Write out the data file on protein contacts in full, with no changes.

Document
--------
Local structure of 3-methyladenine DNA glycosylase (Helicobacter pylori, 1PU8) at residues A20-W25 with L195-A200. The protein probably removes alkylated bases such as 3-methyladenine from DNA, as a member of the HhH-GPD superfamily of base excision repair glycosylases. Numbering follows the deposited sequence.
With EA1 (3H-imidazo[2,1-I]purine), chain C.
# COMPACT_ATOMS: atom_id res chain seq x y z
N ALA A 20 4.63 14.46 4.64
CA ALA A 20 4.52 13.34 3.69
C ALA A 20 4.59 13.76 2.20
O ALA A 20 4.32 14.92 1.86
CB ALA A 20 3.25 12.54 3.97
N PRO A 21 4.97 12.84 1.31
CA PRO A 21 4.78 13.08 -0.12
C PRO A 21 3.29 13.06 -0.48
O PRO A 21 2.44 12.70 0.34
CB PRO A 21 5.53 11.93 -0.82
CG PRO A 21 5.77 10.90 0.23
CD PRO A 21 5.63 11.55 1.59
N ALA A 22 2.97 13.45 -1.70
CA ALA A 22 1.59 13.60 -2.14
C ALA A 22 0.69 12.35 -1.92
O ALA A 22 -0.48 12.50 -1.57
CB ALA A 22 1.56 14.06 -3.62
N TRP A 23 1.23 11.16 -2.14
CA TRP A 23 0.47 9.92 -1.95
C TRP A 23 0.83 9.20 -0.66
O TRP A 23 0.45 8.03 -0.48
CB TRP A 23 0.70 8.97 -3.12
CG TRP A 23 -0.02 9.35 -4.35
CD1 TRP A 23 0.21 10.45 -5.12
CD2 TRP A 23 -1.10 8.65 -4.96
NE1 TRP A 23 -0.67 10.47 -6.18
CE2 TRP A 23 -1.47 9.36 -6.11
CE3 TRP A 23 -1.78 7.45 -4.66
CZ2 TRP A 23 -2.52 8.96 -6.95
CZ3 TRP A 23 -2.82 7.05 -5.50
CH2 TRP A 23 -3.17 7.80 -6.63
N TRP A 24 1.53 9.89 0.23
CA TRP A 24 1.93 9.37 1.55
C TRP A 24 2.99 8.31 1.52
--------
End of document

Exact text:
Local structure of 3-methyladenine DNA glycosylase (Helicobacter pylori, 1PU8) at residues A20-W25 with L195-A200. The protein probably removes alkylated bases such as 3-methyladenine from DNA, as a member of the HhH-GPD superfamily of base excision repair glycosylases. Numbering follows the deposited sequence.
With EA1 (3H-imidazo[2,1-I]purine), chain C.
# COMPACT_ATOMS: atom_id res chain seq x y z
N ALA A 20 4.63 14.46 4.64
CA ALA A 20 4.52 13.34 3.69
C ALA A 20 4.59 13.76 2.20
O ALA A 20 4.32 14.92 1.86
CB ALA A 20 3.25 12.54 3.97
N PRO A 21 4.97 12.84 1.31
CA PRO A 21 4.78 13.08 -0.12
C PRO A 21 3.29 13.06 -0.48
O PRO A 21 2.44 12.70 0.34
CB PRO A 21 5.53 11.93 -0.82
CG PRO A 21 5.77 10.90 0.23
CD PRO A 21 5.63 11.55 1.59
N ALA A 22 2.97 13.45 -1.70
CA ALA A 22 1.59 13.60 -2.14
C ALA A 22 0.69 12.35 -1.92
O ALA A 22 -0.48 12.50 -1.57
CB ALA A 22 1.56 14.06 -3.62
N TRP A 23 1.23 11.16 -2.14
CA TRP A 23 0.47 9.92 -1.95
C TRP A 23 0.83 9.20 -0.66
O TRP A 23 0.45 8.03 -0.48
CB TRP A 23 0.70 8.97 -3.12
CG TRP A 23 -0.02 9.35 -4.35
CD1 TRP A 23 0.21 10.45 -5.12
CD2 TRP A 23 -1.10 8.65 -4.96
NE1 TRP A 23 -0.67 10.47 -6.18
CE2 TRP A 23 -1.47 9.36 -6.11
CE3 TRP A 23 -1.78 7.45 -4.66
CZ2 TRP A 23 -2.52 8.96 -6.95
CZ3 TRP A 23 -2.82 7.05 -5.50
CH2 TRP A 23 -3.17 7.80 -6.63
N TRP A 24 1.53 9.89 0.23
CA TRP A 24 1.93 9.37 1.55
C TRP A 24 2.99 8.31 1.52